|George Tubin, Trusteer|
In a second example, a charity failed to ask enough questions to outsourcing suppliers about where its data was being stored and backed up, later discovering that it was being transferred overseas to a country lacking the EU’s data protection requirements – a serious compliance issue.
If Scott Gray, the managing director of Rapidata Services, is right, the latter case is increasingly less likely. Since 2010, he says, “There are definitely a lot more questions about where is data stored, how it’s transferred, how it’s safeguarded in transfer. Charity clients are certainly asking the right questions now.”
BYOD, however, is a trend that comes up in every conversation in this sector. Like the chief executives of large businesses, CEOs of charities want to use their iPads. But where businesses may balk at the loss of control, charities are less certain: supporters do not want their money diverted to buy shiny electronics.
“I always say to people that if BYOD is done properly, then it’s not a cost saving”, says Rowenna Fielding, the Alzheimer’s Society’s information security manager. “There is a whole new set of due diligence there around the potential for personal details about vulnerable adults to be on a system that isn’t directly controlled by us, or is controlled by us but because it’s not part of a project, IT doesn’t have a formal mandate to cover it.”
Your CISO is your BFF
Fielding was actually hired in direct response to a security issue. In 2009, the Society called in its laptops in order to encrypt their hard drives – only to have them stolen from the office. Everyone recognized the irony, but the Information Commissioner’s Office still required the Society to sign an undertaking to improve its practices.
“They’ve recovered and are doing very well”, says Croft of the Society. “After the data protection incident they were really able to demonstrate that they were taking the right steps.”
One key to this, he observes, is getting security taken seriously at the top, which in the case of charities is often not the officer layer but the board of trustees.
“If you don’t have a seat then it’s hard to spread the message, and you’re not always sure it gets through”, Croft remarks. “My advice for any charity trustee is to make the CISO your best friend. You’ll get a lot of inside information.”
Among that information may be a lack of resources – though not quite the way you might think. Many assume that infosecurity personnel in the third sector must be poorly paid. Croft says that’s more image than reality: “I don’t think the pay is particularly worse than anywhere else. It may be what people believe, but the firewalls are the same, the hackers are the same guys, and you need somebody who is very good at their chosen profession to keep the bad guys out, whether you’re a charity or a bank.”
Where Fielding sees a difference is in the number of staff: she is on her own in a job where she wishes she had two or three more people. And yet, the sense of mission makes all the difference: “I think if I were facing the same challenges in the for-profit environment I would be much more demoralized. Whereas, in the Alzheimer’s Society, it’s such an amazing and important thing we do that I feel I can rise to meet the challenges and see them as more of an opportunity.”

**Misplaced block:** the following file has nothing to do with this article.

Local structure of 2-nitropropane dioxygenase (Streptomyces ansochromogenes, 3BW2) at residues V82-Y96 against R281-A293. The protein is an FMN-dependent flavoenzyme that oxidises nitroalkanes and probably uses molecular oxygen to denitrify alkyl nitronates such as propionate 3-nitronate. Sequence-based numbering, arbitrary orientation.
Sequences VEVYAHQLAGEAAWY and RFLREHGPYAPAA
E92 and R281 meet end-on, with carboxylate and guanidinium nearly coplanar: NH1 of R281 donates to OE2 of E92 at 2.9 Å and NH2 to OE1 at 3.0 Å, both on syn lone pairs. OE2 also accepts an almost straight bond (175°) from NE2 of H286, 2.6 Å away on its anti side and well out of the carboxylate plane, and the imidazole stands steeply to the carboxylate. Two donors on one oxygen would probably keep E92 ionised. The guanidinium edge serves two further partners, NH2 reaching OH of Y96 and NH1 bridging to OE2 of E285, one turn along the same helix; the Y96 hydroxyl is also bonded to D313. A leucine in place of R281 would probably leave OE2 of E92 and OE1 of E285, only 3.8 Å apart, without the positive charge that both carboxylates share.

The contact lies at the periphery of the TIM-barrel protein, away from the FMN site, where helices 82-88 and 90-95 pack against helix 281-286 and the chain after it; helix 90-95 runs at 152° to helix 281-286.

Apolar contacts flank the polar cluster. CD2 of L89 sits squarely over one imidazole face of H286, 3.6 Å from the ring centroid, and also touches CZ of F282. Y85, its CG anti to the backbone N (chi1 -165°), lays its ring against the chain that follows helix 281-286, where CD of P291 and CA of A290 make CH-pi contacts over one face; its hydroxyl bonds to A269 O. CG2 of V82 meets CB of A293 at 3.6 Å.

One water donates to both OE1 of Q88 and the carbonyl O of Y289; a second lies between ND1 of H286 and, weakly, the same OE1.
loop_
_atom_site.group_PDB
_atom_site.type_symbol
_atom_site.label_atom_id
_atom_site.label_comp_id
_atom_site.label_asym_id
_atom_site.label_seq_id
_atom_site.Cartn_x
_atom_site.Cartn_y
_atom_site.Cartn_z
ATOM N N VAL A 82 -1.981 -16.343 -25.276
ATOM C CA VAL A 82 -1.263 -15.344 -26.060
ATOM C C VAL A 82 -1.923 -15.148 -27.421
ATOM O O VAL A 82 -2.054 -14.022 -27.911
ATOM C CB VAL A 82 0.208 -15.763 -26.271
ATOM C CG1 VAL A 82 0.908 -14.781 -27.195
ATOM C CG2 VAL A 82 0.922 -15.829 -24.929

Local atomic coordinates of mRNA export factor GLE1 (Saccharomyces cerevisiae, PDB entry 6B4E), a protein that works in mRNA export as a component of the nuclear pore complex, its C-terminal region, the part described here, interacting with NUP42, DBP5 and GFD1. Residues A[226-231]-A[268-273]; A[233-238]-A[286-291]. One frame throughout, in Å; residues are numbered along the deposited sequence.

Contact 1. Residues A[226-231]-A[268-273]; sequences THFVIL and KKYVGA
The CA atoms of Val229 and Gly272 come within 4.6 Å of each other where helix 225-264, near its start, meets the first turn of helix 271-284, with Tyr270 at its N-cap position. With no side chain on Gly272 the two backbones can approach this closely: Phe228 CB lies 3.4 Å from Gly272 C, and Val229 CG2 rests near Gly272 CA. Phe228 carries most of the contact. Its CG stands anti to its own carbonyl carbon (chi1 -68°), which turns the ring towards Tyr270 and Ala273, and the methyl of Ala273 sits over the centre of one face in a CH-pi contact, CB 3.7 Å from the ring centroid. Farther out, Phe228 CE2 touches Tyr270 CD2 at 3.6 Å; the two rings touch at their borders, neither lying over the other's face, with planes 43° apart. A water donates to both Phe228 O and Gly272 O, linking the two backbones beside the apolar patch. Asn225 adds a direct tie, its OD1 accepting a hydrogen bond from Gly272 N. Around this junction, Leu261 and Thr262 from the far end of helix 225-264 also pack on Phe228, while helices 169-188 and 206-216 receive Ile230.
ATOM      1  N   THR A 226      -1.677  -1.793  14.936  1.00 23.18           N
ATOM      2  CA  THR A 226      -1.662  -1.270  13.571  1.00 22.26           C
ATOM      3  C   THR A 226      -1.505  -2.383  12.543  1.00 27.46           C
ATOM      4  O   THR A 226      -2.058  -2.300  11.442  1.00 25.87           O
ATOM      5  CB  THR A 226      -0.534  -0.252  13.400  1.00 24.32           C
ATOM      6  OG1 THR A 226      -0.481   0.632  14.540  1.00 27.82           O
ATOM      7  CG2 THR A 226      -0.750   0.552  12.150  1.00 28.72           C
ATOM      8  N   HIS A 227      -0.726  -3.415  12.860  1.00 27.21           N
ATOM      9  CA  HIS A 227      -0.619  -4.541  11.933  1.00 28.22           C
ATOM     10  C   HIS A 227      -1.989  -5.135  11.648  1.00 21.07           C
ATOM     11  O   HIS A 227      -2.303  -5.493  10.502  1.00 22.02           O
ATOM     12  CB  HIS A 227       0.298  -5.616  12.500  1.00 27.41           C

Donating money to charities via an SMS message sent to a short-code typed into a mobile phone is novel in the US, but less so in Europe. At the April 2013 Tomorrow's Transactions Forum, Comic Relief's director of innovation, Amanda Hocke-Martin, said that 9% of donations during its fundraisers come in by text. Since Comic Relief's goal is "frictionless giving", SMS has been an important addition to the range of options that enables the impulse donations the charity thrives on.
For consumers, SMS donations are simply added to their phone bills; their payment details are not passed to anyone who doesn't already have them. For charities, SMS and its attendant security issues are, likewise, typically handled by third parties. Vodafone, for example, partners with JustGiving to provide an SMS donation service.
Bigger risks might be posed by apps on smart phones, says Shorten, who considered an app for a charity employer at one stage. "The last thing you want is credit card details on the phone itself", he says. In practice, however, you may research the charity via its app, but come time to make a donation, you're taken to a page that's managed by WorldPay or another third-party expert in handling payments.
"PECR is more of a concern than the security aspect", says Fielding, referring to the Privacy and Electronic Communications EU directive. "We have a third party sending the messages and collecting the data for us, so from our point of view, as long as our contract with them says they will keep the data secure and gives us the right to request verification of their security program, that pretty much covers it.”